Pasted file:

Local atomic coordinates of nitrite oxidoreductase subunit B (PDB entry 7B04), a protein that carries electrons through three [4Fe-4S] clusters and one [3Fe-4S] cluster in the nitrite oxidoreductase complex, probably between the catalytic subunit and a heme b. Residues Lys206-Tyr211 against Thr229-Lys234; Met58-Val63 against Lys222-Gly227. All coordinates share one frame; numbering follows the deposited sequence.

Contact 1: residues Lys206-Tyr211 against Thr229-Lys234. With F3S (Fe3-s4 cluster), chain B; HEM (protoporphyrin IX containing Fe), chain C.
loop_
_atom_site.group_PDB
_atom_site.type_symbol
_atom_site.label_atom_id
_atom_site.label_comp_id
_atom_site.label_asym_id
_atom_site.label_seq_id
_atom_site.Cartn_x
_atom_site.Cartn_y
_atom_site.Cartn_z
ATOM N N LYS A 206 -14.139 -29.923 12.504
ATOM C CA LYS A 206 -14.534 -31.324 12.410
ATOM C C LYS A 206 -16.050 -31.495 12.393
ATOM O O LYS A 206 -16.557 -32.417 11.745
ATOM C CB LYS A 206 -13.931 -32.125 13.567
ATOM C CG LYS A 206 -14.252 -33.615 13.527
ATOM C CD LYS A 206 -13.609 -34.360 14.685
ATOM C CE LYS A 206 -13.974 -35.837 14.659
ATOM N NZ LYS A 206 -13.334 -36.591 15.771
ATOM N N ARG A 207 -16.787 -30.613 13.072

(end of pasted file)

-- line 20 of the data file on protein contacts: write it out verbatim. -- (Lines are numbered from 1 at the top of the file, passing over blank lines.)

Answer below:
ATOM C CE LYS A 206 -13.974 -35.837 14.659